Post  Phillip Elliott on Wed Feb 27, 2013 1:59 am

kid your tree is nice, I see things in a non copying sort of way. Hollow out the whole front of the tree up to the flat scar up on the trunk. Take a sharp knife and cut the bark now so the scar tissue starts to grow. Take the number one branch and weight it down allmost to the ground and let it grow for a couple. Google Florida Live Oak and look at Graham Potter's carvings. Do your own thing man, break every rule that can be bent. Take critique with a smile. Who cares what people say, who cares what I say? Dont make the tree so young and healthy looking. Your in europe, walk through an ancient forest--it will all come young grasshopper

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Re: Its probably not good enough for bonsai...

Post  John Quinn on Wed Feb 27, 2013 2:41 am

Max, I think you're going in the right direction wth your virtual. I would like to see the first branch on the left somewhat thicker. Try letting it grow freely for a couple of years if you agree.

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*smile*

Post  dorothy7774 on Wed Feb 27, 2013 3:16 am

Max wrote:This is my future plan for the tree. I will rotate it a few degrees ccw and lean it about 5° to the left.
There are no branches added in the virtual. They are just thickened.

after defoliation and trimming the branches


virtual

Max,

that's a big tree! He looks like a good friend. Marcus' evaluation list is a great tool. I wished I had it when I got into bonsai! I was more of the "instant" artist. Well, still feel like it when giving a demo on styling lol. Back to your tree, I like that you took your time to "fit" that tree into a background and make a good photograph. As a professional you want to have a nice portfolio with before and after pics of your work. Most clients are not bonsai taught and will embrace visual accomplishments.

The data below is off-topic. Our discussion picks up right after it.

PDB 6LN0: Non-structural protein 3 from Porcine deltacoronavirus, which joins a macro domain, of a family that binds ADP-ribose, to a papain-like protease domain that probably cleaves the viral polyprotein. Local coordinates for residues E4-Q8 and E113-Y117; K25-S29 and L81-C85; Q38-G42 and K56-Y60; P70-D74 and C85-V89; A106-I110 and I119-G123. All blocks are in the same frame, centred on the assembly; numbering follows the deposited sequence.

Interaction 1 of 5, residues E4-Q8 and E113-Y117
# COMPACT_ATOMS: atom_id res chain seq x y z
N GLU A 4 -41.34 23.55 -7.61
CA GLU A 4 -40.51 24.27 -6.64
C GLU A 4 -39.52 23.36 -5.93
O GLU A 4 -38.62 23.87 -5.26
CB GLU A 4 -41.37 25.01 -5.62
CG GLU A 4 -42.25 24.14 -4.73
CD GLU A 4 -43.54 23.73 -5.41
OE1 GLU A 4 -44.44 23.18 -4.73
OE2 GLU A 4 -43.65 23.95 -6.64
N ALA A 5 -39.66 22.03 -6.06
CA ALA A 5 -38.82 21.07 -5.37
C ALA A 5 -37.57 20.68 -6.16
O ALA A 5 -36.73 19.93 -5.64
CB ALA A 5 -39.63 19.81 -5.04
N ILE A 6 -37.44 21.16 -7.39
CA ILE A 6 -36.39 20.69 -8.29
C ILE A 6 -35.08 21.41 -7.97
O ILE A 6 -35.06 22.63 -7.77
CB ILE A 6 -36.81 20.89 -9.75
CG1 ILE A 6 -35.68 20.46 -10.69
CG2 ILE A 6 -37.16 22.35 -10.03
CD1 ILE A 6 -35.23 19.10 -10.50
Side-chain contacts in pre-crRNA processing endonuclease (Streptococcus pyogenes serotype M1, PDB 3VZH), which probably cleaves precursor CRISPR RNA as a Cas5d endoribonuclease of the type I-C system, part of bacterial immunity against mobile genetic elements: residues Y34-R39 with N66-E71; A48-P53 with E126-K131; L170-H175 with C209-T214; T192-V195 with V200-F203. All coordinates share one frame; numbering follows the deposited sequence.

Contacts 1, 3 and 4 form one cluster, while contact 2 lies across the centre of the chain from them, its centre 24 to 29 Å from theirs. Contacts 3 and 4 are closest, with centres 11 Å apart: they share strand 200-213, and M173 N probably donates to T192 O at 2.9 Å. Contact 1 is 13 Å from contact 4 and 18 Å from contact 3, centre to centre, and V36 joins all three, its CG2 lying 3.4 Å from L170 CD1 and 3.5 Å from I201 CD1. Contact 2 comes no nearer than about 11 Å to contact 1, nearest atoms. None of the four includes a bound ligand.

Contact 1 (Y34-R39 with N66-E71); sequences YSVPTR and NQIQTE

Same goes for virtuals. That is a great opportunity to look into the possible future of a tree. I do lots of virtuals, but am trying not to stick too close to them. The tree will tell you what it wants to do. Very often we dictate the tree instead of listening to it.

Before I do anything to a tree, whether it is watering, trimming, pruning, defoliating, potting, wiring, cleaning etc., I make sure I know exactly what I am doing why and in which order. I recall that as a novice for example I was always trying to plant a tree into an exhibition pot ( I may still be considered a novice in certain circles, I am sure.. Very Happy ). After I chipped, scratched or broke some good pots (with the help of my lovely cats..) due to everyday's works I eventually appreciated the use of training pots. Some trees were large, so I used those old heavy Mika pots. Did a good job. I also learned that planting a tree too early into a tighter pot really worked against my goal of growing a nice base. Oh, and I grew everything in pine tree shape, even bougainvillea (yes, and how in the world am I going to change that poor bougie now,oh well).

I learned to see trees in nature. They are still the most inspiring forces to me. Sometimes when I am looking for a good solution of a problem with a bonsai, I drive around and look at the trees. It might just be that single branch that opens my mind. Or the hawk laughing at me and sitting on that piece of deadwood. I always make photographs to a. keep a memory of the hawk and to b. remind me how nature carves deadwood.